# ¿Can someone explain me this recursive function?

I skip the recursive approach in several algorithm challenges in the past, because I couldn´t wrap my head around how the stuff was working.

Now I´m taking a look at this challenge and I´m trying to do solve it with a recursive function:

https://learn.freecodecamp.org/coding-interview-prep/algorithms/find-the-symmetric-difference

I took a look at the solution and I don´t understand how is working. My main doubt is how exactly the function symDiff works, if its really never called with the two arguments its supposed to be called (arrayOne and arrayTwo)

function sym() {
var args = [];
for (var i = 0; i < arguments.length; i++) {
args.push(arguments[i]);
}

function symDiff(arrayOne, arrayTwo) {
var result = [];

arrayOne.forEach(function(item) {
if (arrayTwo.indexOf(item) < 0 && result.indexOf(item) < 0) {
result.push(item);
}
});

arrayTwo.forEach(function(item) {
if (arrayOne.indexOf(item) < 0 && result.indexOf(item) < 0) {
result.push(item);
}
});

return result;
}

// Apply reduce method to args array, using the symDiff function
return args.reduce(symDiff);
}

The explanation: * * The symDiff function finds the symmetric difference between two sets. It is used as a callback function for the reduce() method called on args .* Doesn´t do much to me.

It’s not recursive.

The symDiff function takes two arrays and returns the difference between them.

The callback that is passed to reduce needs to takes a function with two arguments. The first of those is an accumulator and the second is the current value. It returns a new accumulator each time based on doing something with the current value and the accumulator.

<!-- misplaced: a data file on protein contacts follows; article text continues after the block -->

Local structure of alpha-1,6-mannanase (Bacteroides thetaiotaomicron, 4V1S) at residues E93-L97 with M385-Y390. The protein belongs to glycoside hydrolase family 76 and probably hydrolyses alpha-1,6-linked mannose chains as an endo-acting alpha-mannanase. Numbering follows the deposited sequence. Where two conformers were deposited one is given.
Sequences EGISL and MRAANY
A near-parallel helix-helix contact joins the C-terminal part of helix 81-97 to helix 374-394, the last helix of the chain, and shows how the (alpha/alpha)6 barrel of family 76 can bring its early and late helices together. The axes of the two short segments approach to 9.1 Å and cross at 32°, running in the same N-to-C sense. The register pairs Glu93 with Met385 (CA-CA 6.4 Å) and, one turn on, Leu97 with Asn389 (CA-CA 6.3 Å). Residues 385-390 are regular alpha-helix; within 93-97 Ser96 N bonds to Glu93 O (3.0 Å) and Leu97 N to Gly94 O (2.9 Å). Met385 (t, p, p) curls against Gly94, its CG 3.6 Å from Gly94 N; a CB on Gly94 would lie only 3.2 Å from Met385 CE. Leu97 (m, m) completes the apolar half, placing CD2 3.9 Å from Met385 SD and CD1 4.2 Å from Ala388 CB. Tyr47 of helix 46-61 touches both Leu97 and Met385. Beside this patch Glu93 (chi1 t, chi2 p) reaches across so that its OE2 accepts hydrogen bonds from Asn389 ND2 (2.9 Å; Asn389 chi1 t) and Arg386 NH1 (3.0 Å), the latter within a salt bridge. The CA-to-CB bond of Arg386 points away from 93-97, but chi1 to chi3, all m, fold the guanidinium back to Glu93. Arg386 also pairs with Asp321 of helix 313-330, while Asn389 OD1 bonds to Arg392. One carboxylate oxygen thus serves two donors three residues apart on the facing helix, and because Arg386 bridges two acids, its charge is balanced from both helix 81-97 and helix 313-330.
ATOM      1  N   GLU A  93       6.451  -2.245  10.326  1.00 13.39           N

You collect all of the arguments at the top of the function.

All the arguments are arrays, so you get an array of arrays.

You run reduce on it. Because the symDiff function works in exactly the way the reduce callback needs to be used, it can be used as the callback.

No initial value is given, so the initial value of the accumulator is the first value in the array, and the current value is the second.

reduce runs symDiff on the first two values, then the callback returns the result, which is an array, which becomes the new accumulator. symDiff is run on this new array and the third value, which returns a new array and so on.

If you want the difference of two arrays,. use Map().

Meaning… insert all your array values into a Map and count each occurrence.

Then return all the values of 1.

That works when all of your arrays have unique values.

In the event that your arrays themselves may have duplicates,. then insert each array into a set,. then insert your sets into a Map using the same strategy.

The reason why using a standard object will fail is because all keys of an object literal will be strings. So 3 and ‘3’ will be treated the same.

You need to understand reduce first. it is a higher order function. syntax of reduce

I can also solve the algorithm like this
notice that I use initialValue for accumulator as an empty array.

function sym(argument) {
// first I check each argument array and make sure there is no duplicate then combine or concat all the array
var args =[];
for (var i = 0; i < arguments.length; i++) {
const arrayWithNoDuplicate = arguments[i].reduce((acc, cur)=>{
const found = acc.find(val=>val===cur)
if(!found){
acc.push(cur);
}
return acc
},[]) // initialvalue
args = [...args, ...arrayWithNoDuplicate]
}

// here I check duplicate again but instead of take one out I take all out
return args.reduce((accumulator, currentValue)=> {
const found = accumulator.find(val => val===currentValue);
if(found){
accumulator.splice(accumulator.indexOf(currentValue),1)
}else{
accumulator.push(currentValue);
};
return accumulator;
},[]); //inital value
}

I hope this self-explain in the code. if not i’m sorry.